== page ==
Symptoms during the early stages of keratoconus:
- Mild blurred vision
- Slightly distorted vision (straight lines appear bent or wavy)
- Some sensitivity to light and glare
- Red-eye and/or swelling
- Chronically irritated eyes
In its later stages, one tends to experience:
- Increased blurred and distorted vision
- Nearsightedness or irregular astigmatism
- Inability to wear regular contact lenses
There are several ways to treat this condition. When the symptoms are still mild, you can correct your vision using eyeglasses. As the condition progresses, there are several treatment options.
Corneal topography is crucial in diagnosing and tracking the progression of keratoconus . A corneal topographer takes an image then calculates and determines the shape and contour of the corneal surface. After analyzing the data provided by the topographer, we can then begin the journey to better vision.
There have been many advancements in technology to aid patients who suffer from keratoconus. With these advancements, specialty contact lenses (ie. a scleral lens) are a preferred choice for better and improved vision . Under circumstances where the cornea continues to progress, corneal cross-linking may be an option; ultimately, if there is no stability a corneal transplant may be warranted. However, studies have shown that scleral lens treatment has decreased the indication for transplant in patients with severe keratoconus by more than half  and is why I believe a scleral lens is the treatment of choice for moderate to severe keratoconus.
- Scleral lenses. For improved visual acuity, gas permeable scleral lenses are usually the preferred treatment. Scleral lenses vault over the cornea, replacing its irregular shape with a smooth, uniform refracting surface that provides clarity and comfort. (more information below)
- Custom soft contact lenses. These customized soft lenses are specially designed to correct mild-to-moderate keratoconus.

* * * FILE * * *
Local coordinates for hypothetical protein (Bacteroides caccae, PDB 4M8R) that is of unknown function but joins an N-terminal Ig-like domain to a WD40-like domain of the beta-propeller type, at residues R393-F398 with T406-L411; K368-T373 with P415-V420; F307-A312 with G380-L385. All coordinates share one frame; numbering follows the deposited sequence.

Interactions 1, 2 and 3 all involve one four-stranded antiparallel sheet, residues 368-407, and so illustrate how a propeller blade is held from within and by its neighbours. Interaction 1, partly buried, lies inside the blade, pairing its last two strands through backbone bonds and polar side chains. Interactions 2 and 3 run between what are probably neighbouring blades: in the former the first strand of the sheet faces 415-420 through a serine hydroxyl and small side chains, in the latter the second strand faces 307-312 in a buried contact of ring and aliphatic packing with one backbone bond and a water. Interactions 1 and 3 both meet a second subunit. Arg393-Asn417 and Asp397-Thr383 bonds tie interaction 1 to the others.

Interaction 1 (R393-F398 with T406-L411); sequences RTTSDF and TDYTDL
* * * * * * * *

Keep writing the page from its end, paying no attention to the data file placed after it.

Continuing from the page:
- Piggyback contact lenses. For those with keratoconus, fitting a gas permeable (hard) contact lens over a cone-shaped cornea may at times prove uncomfortable. “Piggybacking” involves placing a soft contact lens over the eye and then placing a GP lens over the soft lens. This increases wearer comfort because the soft lens acts like a cushioning pad under the rigid GP lens.
- Hybrid contact lenses. These lenses combine a highly oxygen-permeable rigid center with a soft peripheral “skirt”. Some hybrid lenses are specifically designed for keratoconus, with the central GP area of the lens vaulting over the cone-shaped cornea.
- Intacs. This small curved device is surgically placed in your cornea to help flatten the corneal curvature and improve vision.
- Corneal collagen cross-linking. Used together, special UV light and eye drops can strengthen the cornea, thus flattening your cornea and preventing further expansion.
- Corneal transplant. As a last resort, you may be advised to undergo a corneal transplant, where all or part of your diseased cornea is replaced with healthy donor cornea tissue. Even after a transplant, however, you may still need to wear glasses or contact lenses for clear vision.
Contact Dr. David Yoo & Dr. Daniel Quon at Specialty Contact Lens Center at South Coast Optometry to find out whether scleral lenses are right for you.
Specialty Contact Lens Center at South Coast Optometry helps patients from Costa Mesa, Orange County, Newport Beach, and Irvine throughout , do all the things they enjoy — but with clearer vision.